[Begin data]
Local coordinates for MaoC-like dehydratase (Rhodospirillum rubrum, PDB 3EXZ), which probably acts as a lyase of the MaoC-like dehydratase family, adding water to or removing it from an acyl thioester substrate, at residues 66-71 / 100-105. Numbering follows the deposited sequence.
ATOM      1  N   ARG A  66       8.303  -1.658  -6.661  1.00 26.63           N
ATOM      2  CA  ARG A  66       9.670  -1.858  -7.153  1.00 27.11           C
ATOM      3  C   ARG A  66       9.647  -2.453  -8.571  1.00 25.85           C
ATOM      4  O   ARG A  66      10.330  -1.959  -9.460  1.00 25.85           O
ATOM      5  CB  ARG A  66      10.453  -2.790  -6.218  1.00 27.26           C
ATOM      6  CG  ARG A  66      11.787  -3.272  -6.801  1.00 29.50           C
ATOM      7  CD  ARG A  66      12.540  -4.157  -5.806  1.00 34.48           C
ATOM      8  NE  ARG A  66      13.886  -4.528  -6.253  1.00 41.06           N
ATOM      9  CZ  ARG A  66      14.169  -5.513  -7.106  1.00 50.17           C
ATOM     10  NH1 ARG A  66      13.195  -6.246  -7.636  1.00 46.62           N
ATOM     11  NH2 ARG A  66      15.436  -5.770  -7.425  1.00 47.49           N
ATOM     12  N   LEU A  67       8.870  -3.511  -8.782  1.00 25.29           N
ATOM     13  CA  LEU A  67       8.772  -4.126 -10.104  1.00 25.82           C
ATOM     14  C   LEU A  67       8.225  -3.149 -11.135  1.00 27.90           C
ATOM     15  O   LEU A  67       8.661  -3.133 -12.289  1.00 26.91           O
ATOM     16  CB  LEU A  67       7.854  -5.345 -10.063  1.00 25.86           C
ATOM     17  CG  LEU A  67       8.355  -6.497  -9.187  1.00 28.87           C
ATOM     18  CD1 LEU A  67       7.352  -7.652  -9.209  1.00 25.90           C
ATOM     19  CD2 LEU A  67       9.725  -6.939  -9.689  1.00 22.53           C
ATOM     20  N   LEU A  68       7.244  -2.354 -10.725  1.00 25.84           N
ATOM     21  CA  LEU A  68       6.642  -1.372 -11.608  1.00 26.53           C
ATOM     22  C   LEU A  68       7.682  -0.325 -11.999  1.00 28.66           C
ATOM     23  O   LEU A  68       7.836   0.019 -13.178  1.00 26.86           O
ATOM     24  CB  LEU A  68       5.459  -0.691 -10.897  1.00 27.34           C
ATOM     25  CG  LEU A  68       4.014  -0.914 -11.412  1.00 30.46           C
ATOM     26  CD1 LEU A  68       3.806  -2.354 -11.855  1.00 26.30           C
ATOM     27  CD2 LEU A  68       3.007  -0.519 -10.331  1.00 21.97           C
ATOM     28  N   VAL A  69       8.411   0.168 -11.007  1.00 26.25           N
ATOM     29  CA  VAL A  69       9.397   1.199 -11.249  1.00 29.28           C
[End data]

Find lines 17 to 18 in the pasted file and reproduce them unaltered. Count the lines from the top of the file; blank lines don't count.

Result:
ATOM     16  CB  LEU A  67       7.854  -5.345 -10.063  1.00 25.86           C
ATOM     17  CG  LEU A  67       8.355  -6.497  -9.187  1.00 28.87           C